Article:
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I took the lump-sum but had the proceeds sent directly to Fidelity to establish a rollover IRA. I now draw 72(t) or Substantially Equal Periodic Payments from that IRA. The payments are roughly equivalent to what I would have received as a pension.

I have to manage the investments myself. About 70% is in corporate bonds and other income-producing assets. It's a lot of work. My plan is to grow the balance of the IRA by ~2%/year above the rate at which I'm withdrawing funds.

In about 10 years, I'll be 59 1/2. At that time, I will no longer be constrained by the SEPP rules and I can change the payment amount coming from the IRA. If my investment plan has been successful at growing the balance of the IRA, I will be able to give myself a cost of living raise. Every five years thereafter, I should be able to increase the payment. It may not keep pace with inflation, but it will help.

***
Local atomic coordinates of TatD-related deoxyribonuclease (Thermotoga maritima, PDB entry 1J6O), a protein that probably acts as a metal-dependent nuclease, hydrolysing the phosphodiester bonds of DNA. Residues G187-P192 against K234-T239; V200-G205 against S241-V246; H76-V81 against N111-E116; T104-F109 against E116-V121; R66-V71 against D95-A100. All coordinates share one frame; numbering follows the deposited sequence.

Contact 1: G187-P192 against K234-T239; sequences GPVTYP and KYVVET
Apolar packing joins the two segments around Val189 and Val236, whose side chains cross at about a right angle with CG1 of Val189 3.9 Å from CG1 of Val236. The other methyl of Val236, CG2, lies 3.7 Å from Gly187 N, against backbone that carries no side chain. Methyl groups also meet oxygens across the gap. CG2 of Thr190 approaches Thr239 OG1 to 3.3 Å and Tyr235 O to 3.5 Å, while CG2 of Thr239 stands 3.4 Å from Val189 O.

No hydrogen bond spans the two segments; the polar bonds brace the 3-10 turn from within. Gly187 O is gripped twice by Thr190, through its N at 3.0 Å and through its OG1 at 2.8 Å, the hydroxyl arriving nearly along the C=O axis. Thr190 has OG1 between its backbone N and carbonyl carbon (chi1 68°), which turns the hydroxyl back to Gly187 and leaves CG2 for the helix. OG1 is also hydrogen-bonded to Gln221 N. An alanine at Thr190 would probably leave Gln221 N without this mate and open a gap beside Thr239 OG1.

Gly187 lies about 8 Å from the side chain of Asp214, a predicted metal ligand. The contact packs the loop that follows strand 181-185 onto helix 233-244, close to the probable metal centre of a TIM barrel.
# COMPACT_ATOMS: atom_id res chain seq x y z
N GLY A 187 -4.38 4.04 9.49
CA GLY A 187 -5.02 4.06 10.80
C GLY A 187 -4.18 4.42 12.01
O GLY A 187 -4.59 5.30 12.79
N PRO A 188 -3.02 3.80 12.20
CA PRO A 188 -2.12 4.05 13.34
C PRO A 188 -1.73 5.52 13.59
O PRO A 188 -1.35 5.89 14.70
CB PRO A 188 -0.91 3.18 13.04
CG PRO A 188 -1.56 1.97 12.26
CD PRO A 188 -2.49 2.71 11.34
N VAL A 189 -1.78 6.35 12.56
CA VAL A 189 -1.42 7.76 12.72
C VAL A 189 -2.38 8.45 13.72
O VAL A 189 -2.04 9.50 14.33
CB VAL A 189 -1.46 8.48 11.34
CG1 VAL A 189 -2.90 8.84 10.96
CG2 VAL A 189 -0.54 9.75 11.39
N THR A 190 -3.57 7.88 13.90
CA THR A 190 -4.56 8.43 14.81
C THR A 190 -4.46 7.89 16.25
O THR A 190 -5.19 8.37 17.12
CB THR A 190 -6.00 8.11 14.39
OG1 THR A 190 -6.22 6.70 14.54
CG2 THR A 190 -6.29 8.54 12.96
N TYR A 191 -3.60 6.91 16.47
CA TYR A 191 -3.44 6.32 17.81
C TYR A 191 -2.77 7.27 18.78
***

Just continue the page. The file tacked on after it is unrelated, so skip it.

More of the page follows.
I have taken on some risk with this strategy. However, the worst case scenario is that I have to slightly decrease the payment to myself at age 59 1/2 to make up for market losses. The upside potential, and probability, is much larger.
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